The eTeachers: Helping to educate the world using digital tools is their mission.

Öykü Işık

Öykü Işık leads IMD’s Cybersecurity for Managers programme and is an expert on digital resilience and the ways in which disruptive technologies challenge our society and organisations. She helps businesses to tackle cybersecurity, data privacy, and digital ethics challenges, and enables CEOs and other executives to understand these issues, which she believes are too important to be left to technical specialists alone.

Q: Where do you think Switzerland can make the most impact on the digital innovation stage?

A: “I did my PhD in the US because I wanted an international experience, and American universities have that inviting culture that says ‘research’, ‘innovation’ and ‘international collaboration’. But these three years in Switzerland have made me think: ‘why didn’t I come here instead?’ This country is home to a vibrant academic community and, more importantly, a culture of hands-on innovation. It’s clear why it’s a fertile ground for AI and cybersecurity startups.”

Q: What will be the biggest change in the world of digital and the way you work in the next 10 years?

A: I think we’ll have amazing innovations enabled by machine learning and we’re likely to see productivity gains from AI, but I don’t think these necessarily will have a positive impact on our quality of life; I am afraid it won’t make us less overworked. The other aspect is surveillance economy, with social media and data collection: I’m hopeful that the increasing awareness of each new generation, coupled with global regulations, will make the challenge of data privacy better.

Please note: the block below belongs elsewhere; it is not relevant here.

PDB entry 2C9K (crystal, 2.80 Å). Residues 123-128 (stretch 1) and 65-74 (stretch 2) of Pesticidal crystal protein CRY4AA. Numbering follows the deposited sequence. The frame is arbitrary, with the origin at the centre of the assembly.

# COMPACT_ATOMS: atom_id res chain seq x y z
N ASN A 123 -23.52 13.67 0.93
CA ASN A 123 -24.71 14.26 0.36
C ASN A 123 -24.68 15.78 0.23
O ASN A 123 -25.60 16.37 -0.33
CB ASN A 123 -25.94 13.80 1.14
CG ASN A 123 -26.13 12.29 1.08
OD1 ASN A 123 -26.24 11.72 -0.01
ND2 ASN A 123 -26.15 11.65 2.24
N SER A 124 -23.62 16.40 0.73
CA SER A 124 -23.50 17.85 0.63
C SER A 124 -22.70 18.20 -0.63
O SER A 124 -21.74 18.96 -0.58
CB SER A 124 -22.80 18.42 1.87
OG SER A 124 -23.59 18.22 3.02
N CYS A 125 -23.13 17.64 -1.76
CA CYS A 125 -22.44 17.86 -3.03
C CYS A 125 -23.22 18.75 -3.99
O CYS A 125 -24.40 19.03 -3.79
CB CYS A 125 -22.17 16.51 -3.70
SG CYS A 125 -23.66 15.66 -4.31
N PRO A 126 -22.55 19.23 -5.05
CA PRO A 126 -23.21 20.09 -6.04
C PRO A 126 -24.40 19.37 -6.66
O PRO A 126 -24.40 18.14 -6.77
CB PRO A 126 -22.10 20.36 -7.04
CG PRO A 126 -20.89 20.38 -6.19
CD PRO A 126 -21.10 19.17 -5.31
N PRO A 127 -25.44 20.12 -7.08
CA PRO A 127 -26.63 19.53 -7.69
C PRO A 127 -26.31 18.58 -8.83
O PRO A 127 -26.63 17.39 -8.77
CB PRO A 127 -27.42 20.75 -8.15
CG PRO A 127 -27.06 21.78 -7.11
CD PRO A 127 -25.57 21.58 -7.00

The Incubators: People who help digital startups to grow – with money, advice and connections.

Katka Letzing

Katka has been involved in innovation projects connected to acceleration and startup development in the USA, Asia and Europe. She was one member of the founding team of Kickstart and since then has helped hundreds of entrepreneurs to grow and startups to scale up within the Kickstart programmes. 

Q: Where do you think Switzerland can make the most impact on the digital innovation stage?

A: “I believe that the impact will be driven by topics of deep tech and circular economy as well as artificial intelligence, digital personalised health, robotics, advanced manufacturing, and blockchain – all mentioned technologies are coming out in Switzerland and will influence the productivity and competitiveness of the country.”

Q: What will be the biggest change in the world of digital and the way you work in the next 10 years?

A: “I believe that as we see a shift of co-existing in a hybrid environment, we will see even more data-driven and highly personalised digital experiences that enhance the way how we can see things and make decisions about customer journeys for better engagement and lifetime. That said, solutions that will continue to break silos and support collaboration will still make a big impact.”

Find out more about the jury behind selecting our deserving winners here.

With its discussion paper on a “Res Publica Digitalis”, digitalswitzerland’s “eGovernment” working group is making an appeal for increased intercommunal and inter-cantonal cooperation in the area of eGovernment. A people-centred approach, efficient and based on the population and the economy, is the best way to advance the digitalisation of the public sector in our federal system.